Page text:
Family support rules deprive poor of welfare
Im, a recipient of the government’s basic living subsidy, has lived alone for 40 years. For 30 of those years, he moved from place to place, looking for temporary construction work.
He now lives in a 3.3-square-meter (35-square-foot) room in a gosiwon (boarding house) in Gangbuk District, northern Seoul. Besides his clothes, all he has in the room is a seven-inch television. Im has no family or children. His oldest brother died a few years ago and his other brother also works as a construction worker and is unmarried. Im lost contact with his two sisters long ago.
“I have never been in a relationship before,” Im said. “I couldn’t afford to see anyone - let alone marry. After I turned 40, I gave up on marriage altogether.”
Im’s family has been poor ever since he was born. His parents worked in a rubber manufacturing factory, and the pay was not enough to feed Im and his five siblings. After he finished his high school education, there was nothing Im could do but to work in a construction site, making a hand-to-mouth subsistence every day.
Working in construction took its toll on Im’s body. In his mid-40s, his knee joints began to deteriorate, and he found a new job delivering newspapers.
“Newspaper delivery starts at dawn, which means that I had to go to bed early,” Im said. “But I had trouble falling asleep, so I drank a bottle of soju every night before I went to bed - living like this for 10 years gave me diabetic neuropathy.”
Since he doesn’t have the money to get proper treatment or suitable medication, Im’s diabetic complications became worse. It eventually became impossible for him to deliver newspapers due to his shaky hands. In March 2018, he quit his job and started receiving the basic living subsidy in December last year.
“There are times though, when I wish I married and had someone to look after me. But at the end of the day it all comes back to, ‘if I hadn’t been so poor then I would have someone that’s willing to marry me,’” said Im.
Poverty and solitude are inextricably linked. According to a JoongAng Ilbo survey of 130 recipients of the basic living subsidy, 83 people, or 63.8 percent, said they live alone.
“Living a solitary life is the case for most recipients of the basic living subsidy - if you are born from a poor household, then you have a lower chance of getting a good-quality education, which means you have lesser chances of getting a decent job that might give you the opportunity to find a spouse,” said Kim Mi-gon, a researcher from the Korea Institute for Health and Social Affairs. “If you don’t have the money, there are so many things you need to give up, since everything else just requires more money. That’s where Korea’s welfare policy needs to change - there aren’t enough chances for the poor to escape from poverty due to their lack of education.”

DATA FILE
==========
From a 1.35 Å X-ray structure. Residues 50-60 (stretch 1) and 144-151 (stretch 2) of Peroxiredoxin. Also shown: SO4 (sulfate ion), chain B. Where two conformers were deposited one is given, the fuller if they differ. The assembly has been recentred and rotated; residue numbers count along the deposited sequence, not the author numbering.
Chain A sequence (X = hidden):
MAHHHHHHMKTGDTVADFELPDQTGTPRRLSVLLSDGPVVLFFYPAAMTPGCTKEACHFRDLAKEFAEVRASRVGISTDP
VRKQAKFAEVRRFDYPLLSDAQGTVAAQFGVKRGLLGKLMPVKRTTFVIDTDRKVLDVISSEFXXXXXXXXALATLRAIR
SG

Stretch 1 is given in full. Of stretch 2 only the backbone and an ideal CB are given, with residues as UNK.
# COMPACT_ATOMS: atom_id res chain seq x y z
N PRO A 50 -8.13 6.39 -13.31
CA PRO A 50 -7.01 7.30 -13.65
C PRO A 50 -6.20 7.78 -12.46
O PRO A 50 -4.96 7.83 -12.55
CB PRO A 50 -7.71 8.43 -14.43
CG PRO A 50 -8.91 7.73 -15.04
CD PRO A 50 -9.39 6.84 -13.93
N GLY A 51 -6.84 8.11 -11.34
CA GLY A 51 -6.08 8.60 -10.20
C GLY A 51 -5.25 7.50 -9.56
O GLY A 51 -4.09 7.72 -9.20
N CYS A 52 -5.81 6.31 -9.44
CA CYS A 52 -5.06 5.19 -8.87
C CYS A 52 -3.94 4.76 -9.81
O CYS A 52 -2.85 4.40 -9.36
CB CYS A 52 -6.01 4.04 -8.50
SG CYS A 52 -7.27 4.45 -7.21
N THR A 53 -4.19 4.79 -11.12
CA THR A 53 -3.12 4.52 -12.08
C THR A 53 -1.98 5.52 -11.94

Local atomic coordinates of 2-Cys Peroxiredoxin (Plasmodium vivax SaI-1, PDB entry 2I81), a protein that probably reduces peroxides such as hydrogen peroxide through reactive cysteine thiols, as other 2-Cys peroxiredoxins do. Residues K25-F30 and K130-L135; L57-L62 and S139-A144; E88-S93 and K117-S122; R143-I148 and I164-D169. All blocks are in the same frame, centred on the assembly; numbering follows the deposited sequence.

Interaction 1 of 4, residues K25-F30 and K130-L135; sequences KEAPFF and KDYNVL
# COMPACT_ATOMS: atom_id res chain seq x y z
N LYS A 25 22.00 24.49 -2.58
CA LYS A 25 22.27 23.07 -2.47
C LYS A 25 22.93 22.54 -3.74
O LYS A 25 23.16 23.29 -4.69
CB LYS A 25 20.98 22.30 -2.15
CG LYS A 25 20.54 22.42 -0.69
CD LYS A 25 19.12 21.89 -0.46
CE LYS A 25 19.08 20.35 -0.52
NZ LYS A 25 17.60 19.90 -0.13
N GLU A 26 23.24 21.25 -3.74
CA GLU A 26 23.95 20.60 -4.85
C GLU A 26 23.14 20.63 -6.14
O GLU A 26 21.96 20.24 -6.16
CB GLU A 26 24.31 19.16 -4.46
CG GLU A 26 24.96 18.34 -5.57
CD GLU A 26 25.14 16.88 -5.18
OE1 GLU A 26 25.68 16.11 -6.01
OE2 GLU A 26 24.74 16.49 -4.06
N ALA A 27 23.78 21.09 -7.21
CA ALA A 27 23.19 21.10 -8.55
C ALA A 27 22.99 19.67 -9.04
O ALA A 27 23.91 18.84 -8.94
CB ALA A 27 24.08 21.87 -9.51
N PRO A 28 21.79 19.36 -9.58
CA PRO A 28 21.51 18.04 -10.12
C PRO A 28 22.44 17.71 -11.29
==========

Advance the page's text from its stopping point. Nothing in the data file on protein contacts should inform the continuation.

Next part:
But this isn’t the only aspect of Korea’s welfare policy that is facing criticism. While there are people living alone suffering from poverty like Im who are recipients of the basic living subsidy, there are people like 77-year-old Kim Jung-ja, who only gets 250,000 won ($223) a month from the government. This is less than half of what a single-person household would receive through the basic living subsidy (510,000 won).
Kim is excluded from the National Basic Livelihood Security Law due to family support obligation rules. These people are the poor who suffer from poverty just like the recipients of the basic living subsidy, but do not receive the same financial assistance from the government because they have family members who could assist them.
Kim lives alone in a small apartment near Seoul. It has become a ritual for her to skip two meals a day, since at her income it is a luxury to even buy herself a meal. Her weight has dropped to 40 kilograms (88 pounds), and she suffers from chronic enteritis as well as hearing loss.
To save on heating bills, she doesn’t turn on the heater even though her room drops below zero degrees Celsius (32 degrees Fahrenheit) - instead, she bundles up under layers of sweaters to keep herself warm.
Ms. Kim had been living as a recipient of basic living subsidy for nearly 30 years until her daughter-in-law, who separated from her son, inherited a small house from her parents three years ago. Kim then stopped receiving the subsidy, because according to family support obligation rules, her daughter-in-law has the capacity to financially support her.
“I can’t believe that I’m not receiving anything from the government because of the property owned by a daughter-in-law who doesn’t even care if I’m even alive or dead,” said Kim.
The number of people like Kim has been increasing ever since 2015. Despite their needs, about 2.1 percent of the population (3.5 million) is excluded from the National Basic Livelihood Security Law because of family support obligation rules.
“There are some clear problems with the family support obligation rules that exclude a large number of poor people from their entitlement to social assistance benefits,” said Oh Geon-ho, chairman of the nonprofit organization My Welfare State. “The government has been unresponsive to the sharp decrease in family support caused by urbanization and family nuclearization. Society is changing, and we need additional intervention from the state.”
Song Da-young, a professor of social welfare at Incheon University, also suggested the elimination of family support obligation rules as a solution to the vicious cycle of inherited poverty.
“There should be alternative policy measures, such as limiting the scope of family obligations to the parent-child relationship, or raising the criteria for family obligations to the level of medium income,” she said.
BY SPECIAL REPORTING TEAM AND LEE HAE-SUN [firstname.lastname@example.org]
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